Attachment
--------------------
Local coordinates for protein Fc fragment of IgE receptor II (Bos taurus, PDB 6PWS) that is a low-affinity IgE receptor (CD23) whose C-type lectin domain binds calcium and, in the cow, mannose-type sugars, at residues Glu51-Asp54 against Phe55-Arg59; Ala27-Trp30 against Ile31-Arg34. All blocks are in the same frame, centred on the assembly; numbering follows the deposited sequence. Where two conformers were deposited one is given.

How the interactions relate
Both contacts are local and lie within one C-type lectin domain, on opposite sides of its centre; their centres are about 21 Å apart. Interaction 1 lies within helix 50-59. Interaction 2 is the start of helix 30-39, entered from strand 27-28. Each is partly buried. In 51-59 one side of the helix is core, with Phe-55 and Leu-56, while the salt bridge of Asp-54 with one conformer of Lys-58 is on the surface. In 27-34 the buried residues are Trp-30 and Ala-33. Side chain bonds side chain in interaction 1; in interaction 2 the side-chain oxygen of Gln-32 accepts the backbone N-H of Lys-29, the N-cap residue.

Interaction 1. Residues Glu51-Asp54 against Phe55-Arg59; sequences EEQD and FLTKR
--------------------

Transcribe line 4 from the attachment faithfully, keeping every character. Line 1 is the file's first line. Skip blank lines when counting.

Interaction 1. Residues Glu51-Asp54 against Phe55-Arg59; sequences EEQD and FLTKR